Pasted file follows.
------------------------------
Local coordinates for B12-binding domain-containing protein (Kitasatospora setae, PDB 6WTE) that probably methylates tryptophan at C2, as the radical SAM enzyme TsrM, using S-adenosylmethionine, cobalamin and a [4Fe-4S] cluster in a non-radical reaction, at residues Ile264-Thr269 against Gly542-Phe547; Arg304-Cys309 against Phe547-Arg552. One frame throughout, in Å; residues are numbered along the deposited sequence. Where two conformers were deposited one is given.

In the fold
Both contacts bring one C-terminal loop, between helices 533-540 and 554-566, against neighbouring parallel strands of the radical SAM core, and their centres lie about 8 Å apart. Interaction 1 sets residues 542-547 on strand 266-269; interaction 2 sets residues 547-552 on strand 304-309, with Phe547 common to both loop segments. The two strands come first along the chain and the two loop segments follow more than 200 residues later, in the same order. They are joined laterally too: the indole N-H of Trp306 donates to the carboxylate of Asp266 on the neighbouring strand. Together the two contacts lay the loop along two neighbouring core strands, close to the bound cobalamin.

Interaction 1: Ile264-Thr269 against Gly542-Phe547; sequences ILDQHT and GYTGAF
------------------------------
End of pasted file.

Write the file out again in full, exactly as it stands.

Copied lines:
Local coordinates for B12-binding domain-containing protein (Kitasatospora setae, PDB 6WTE) that probably methylates tryptophan at C2, as the radical SAM enzyme TsrM, using S-adenosylmethionine, cobalamin and a [4Fe-4S] cluster in a non-radical reaction, at residues Ile264-Thr269 against Gly542-Phe547; Arg304-Cys309 against Phe547-Arg552. One frame throughout, in Å; residues are numbered along the deposited sequence. Where two conformers were deposited one is given.

In the fold
Both contacts bring one C-terminal loop, between helices 533-540 and 554-566, against neighbouring parallel strands of the radical SAM core, and their centres lie about 8 Å apart. Interaction 1 sets residues 542-547 on strand 266-269; interaction 2 sets residues 547-552 on strand 304-309, with Phe547 common to both loop segments. The two strands come first along the chain and the two loop segments follow more than 200 residues later, in the same order. They are joined laterally too: the indole N-H of Trp306 donates to the carboxylate of Asp266 on the neighbouring strand. Together the two contacts lay the loop along two neighbouring core strands, close to the bound cobalamin.

Interaction 1: Ile264-Thr269 against Gly542-Phe547; sequences ILDQHT and GYTGAF